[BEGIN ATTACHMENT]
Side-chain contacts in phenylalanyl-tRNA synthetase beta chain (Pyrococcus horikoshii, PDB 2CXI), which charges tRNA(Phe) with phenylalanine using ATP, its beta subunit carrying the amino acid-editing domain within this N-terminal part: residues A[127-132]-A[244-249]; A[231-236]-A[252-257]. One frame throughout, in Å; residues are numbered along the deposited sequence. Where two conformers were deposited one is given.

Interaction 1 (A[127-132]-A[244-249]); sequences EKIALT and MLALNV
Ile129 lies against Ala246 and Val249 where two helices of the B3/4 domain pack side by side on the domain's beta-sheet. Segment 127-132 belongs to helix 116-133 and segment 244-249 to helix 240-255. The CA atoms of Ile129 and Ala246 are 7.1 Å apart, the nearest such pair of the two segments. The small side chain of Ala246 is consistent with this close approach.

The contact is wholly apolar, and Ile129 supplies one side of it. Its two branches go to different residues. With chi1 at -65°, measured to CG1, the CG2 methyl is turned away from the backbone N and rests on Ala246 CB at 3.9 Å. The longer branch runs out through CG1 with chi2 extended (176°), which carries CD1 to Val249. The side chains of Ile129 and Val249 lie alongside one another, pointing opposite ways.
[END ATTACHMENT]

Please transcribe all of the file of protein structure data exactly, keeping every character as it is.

Side-chain contacts in phenylalanyl-tRNA synthetase beta chain (Pyrococcus horikoshii, PDB 2CXI), which charges tRNA(Phe) with phenylalanine using ATP, its beta subunit carrying the amino acid-editing domain within this N-terminal part: residues A[127-132]-A[244-249]; A[231-236]-A[252-257]. One frame throughout, in Å; residues are numbered along the deposited sequence. Where two conformers were deposited one is given.

Interaction 1 (A[127-132]-A[244-249]); sequences EKIALT and MLALNV
Ile129 lies against Ala246 and Val249 where two helices of the B3/4 domain pack side by side on the domain's beta-sheet. Segment 127-132 belongs to helix 116-133 and segment 244-249 to helix 240-255. The CA atoms of Ile129 and Ala246 are 7.1 Å apart, the nearest such pair of the two segments. The small side chain of Ala246 is consistent with this close approach.

The contact is wholly apolar, and Ile129 supplies one side of it. Its two branches go to different residues. With chi1 at -65°, measured to CG1, the CG2 methyl is turned away from the backbone N and rests on Ala246 CB at 3.9 Å. The longer branch runs out through CG1 with chi2 extended (176°), which carries CD1 to Val249. The side chains of Ile129 and Val249 lie alongside one another, pointing opposite ways.